Alzheimer’s diagnoses have become sadly commonplace in today’s society. According to the Alzheimer’s Association, one in eight American families will be affected by this dreaded disease.
Many estate planning clients have adopted incapacitation strategies, to help handle their affairs in case they become incapable of handling them. Alzheimer’s, with its creeping deterioration of the brain, is different from many other diseases, as its gradual onset provides people with an opportunity to react proactively to the limits they will endure in their future.
One possibility for clients who are starting to get concerned about Alzheimer’s is that they could create a shadow plan, one that would come into effect if the diagnosis ever comes about. Here are a few things that clients should keep in mind if they are presented with – or fear being presented with – a diagnosis of Alzheimer’s:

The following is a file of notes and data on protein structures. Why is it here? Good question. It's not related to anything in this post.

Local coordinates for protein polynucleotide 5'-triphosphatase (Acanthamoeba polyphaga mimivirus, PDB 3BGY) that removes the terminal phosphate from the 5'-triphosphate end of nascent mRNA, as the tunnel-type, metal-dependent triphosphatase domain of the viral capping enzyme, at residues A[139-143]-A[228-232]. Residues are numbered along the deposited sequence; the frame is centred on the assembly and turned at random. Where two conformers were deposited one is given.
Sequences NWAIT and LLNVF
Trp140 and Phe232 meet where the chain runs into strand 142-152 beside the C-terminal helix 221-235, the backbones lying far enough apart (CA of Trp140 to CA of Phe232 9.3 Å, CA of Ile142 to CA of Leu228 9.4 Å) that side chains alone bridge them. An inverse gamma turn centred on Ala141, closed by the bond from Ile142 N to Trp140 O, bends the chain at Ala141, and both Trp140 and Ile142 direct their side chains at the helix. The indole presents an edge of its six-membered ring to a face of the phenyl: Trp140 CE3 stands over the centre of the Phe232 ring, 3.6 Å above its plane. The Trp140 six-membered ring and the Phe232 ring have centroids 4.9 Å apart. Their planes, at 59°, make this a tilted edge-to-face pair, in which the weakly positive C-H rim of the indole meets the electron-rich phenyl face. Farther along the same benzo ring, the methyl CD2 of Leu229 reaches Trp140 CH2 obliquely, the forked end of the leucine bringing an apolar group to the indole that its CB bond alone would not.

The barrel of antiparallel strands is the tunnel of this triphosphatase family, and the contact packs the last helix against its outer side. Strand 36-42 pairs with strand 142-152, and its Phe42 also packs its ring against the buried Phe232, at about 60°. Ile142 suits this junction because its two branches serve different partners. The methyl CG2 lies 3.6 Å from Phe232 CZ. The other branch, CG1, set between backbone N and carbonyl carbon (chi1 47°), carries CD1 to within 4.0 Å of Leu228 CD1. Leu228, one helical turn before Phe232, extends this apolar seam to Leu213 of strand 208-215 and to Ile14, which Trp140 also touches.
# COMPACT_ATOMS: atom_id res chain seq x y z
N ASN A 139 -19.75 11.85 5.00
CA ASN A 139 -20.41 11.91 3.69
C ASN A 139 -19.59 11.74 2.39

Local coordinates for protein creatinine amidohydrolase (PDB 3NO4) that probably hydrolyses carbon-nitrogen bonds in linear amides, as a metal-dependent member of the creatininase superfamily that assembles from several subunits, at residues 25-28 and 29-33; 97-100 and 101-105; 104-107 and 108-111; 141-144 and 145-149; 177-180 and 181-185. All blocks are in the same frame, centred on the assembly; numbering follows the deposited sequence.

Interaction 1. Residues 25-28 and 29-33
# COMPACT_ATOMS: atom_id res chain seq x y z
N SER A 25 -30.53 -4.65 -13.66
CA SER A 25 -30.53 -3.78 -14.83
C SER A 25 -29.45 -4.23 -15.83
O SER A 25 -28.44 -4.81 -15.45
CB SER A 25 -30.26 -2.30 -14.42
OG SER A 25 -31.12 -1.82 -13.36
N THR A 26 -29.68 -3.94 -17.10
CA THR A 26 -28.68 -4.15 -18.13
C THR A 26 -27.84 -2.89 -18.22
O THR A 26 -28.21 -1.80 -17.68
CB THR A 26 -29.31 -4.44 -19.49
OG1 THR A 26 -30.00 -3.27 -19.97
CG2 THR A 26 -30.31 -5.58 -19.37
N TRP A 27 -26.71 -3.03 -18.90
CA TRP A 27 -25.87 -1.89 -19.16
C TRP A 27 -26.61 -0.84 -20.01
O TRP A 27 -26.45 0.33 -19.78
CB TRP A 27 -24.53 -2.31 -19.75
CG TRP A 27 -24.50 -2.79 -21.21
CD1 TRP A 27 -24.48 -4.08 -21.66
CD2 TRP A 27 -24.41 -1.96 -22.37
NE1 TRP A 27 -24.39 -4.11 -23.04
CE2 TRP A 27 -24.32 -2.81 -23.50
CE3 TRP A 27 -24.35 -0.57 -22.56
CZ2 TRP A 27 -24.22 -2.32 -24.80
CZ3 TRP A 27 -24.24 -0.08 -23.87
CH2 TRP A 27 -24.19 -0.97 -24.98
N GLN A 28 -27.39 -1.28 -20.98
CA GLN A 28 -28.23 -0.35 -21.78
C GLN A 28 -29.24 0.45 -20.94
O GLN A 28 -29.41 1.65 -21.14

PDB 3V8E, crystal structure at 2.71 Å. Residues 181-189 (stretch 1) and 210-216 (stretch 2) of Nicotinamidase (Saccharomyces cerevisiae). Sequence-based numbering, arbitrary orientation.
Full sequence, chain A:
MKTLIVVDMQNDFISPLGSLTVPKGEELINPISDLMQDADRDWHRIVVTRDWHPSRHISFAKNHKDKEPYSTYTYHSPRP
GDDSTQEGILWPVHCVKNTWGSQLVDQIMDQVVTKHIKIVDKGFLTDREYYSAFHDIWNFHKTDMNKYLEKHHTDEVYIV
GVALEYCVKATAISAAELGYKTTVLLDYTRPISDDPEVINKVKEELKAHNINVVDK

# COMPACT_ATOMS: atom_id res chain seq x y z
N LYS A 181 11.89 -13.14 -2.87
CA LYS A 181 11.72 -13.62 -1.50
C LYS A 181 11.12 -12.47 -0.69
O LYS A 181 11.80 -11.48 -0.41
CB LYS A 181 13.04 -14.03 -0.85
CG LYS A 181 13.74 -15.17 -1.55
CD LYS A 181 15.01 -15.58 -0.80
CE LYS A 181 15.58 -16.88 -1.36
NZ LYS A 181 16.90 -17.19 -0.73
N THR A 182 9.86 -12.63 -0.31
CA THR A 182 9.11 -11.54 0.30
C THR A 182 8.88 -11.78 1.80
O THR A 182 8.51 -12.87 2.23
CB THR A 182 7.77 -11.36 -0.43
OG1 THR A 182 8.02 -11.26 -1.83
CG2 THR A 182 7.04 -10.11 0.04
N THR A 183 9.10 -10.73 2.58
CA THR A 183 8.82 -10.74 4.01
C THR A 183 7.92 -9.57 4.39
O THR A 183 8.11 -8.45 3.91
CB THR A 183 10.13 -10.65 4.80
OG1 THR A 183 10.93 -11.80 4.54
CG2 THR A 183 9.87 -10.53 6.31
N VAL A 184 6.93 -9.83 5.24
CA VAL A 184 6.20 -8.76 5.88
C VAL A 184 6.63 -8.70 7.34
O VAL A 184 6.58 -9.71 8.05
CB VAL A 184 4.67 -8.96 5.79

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It’s important to have all of the client’s legal documents and other papers in one place. Wherever these papers are located, some trusted person – a family member in most cases, but it would be helpful if a financial advisor did as well – should know exactly where they are, and what is included in them. If they are in a safe, the family member should have the combination; if they are in a safe deposit box, the family member should have access to a key.
There are two basic types of documents that need to be kept at hand. The first group, related to the financial well-being of the client, including the client’s will, bank and brokerage accounts, insurance policies, etc., aren’t specific to the Alzheimer’s patient.